When I was a kid, I remember sitting impatiently at the edge of the ice skating rink waiting for the large ice-smoothing Zamboni to finish clearing the crushed ice to reveal a glassy surface ready for my skates. Zamboni turns out to be the last name of the ice resurfacing machine’s inventor, who would have been 112 today. In celebration of Frank Zamboni’s birthday, Google (News - Alert) has created one of its coolest interactive Doodle’s yet.
Image via Slashgear
The Zamboni was originally created for the Los Angeles-based mechanic’s family's skating rink. But, it quickly became a hit at hockey games, cutting the labor-intensive job of ice resurfacing from hours of shoveling to a matter of minutes.
Zamboni was born in 1901 in Utah, but relocated to California in 1920 where his older brother George had an auto repair business. The family eventually shifted into refrigeration, and built a skating rink in Paramount, Calif. in 1939. At the time, the ice was resurfaced by pulling a scraper behind a tractor, while workers collected ice shavings and wiped away water – a process that took over an hour, so Frank Zamboni started experimenting with other options in 1942.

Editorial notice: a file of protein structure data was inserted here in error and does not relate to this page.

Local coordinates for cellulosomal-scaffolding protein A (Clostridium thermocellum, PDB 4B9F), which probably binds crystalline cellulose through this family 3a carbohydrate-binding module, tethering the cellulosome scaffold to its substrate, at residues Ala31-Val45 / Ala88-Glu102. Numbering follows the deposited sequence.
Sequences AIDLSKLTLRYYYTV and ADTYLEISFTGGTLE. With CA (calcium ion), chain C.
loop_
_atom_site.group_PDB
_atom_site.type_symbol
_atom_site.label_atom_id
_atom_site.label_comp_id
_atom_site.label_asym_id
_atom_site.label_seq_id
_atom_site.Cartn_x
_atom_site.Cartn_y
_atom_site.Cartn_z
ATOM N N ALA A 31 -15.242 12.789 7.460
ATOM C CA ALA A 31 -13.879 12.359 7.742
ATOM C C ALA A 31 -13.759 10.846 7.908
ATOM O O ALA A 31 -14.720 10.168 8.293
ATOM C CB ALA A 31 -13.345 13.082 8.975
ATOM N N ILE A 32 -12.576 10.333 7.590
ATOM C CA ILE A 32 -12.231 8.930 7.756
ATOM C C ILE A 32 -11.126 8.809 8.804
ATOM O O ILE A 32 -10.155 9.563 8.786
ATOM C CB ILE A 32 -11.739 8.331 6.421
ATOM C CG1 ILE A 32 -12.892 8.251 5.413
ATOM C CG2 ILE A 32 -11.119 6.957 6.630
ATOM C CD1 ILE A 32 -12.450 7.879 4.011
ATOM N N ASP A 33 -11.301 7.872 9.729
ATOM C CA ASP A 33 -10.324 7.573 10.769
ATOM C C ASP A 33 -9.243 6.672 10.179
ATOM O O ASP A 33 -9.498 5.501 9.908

A prototype for the Zamboni we know today, was not developed until 1947, while it took another two years before Frank could adequately clear ice from a rink. Finally, he applied for a patent, which was awarded in 1953.
Google’s latest Doodle honor’s Zamboni by tasking its players with resurfacing rink after it has been scuffed up by the skating children. In the Doodle, children skate in waves, leaving behind patches of ice to clean up. As you play, more children join the group of skaters. Also during the game, kids drop gas cans you can use to refresh your Zamboni’s fuel supply. This Doodle is simply controlled only by the arrow keys on your keyboard.
Even though he passed away in 1988, Zamboni’s company lives on. His invention reduced the time it takes to resurface ice down to a fraction of what it used to be. In April 2012, Frank J. Zamboni & Co., Inc. delivered its 10,000th production machine to the National Hockey League's Montreal Canadiens.
Today, we remember Zamboni as his machines carry on his name on ice rinks across the country – a greater legacy than most achieve.
Check out Google’s homepage to see the Doodle made in Zamboni’s memory.
Want to learn more about the latest in communications and technology? Then be sure to attend ITEXPO Miami 2013, Jan 29- Feb. 1 in Miami, Florida. Stay in touch with everything happening at ITEXPO (News - Alert). Follow us on Twitter.
Edited by Brooke Neuman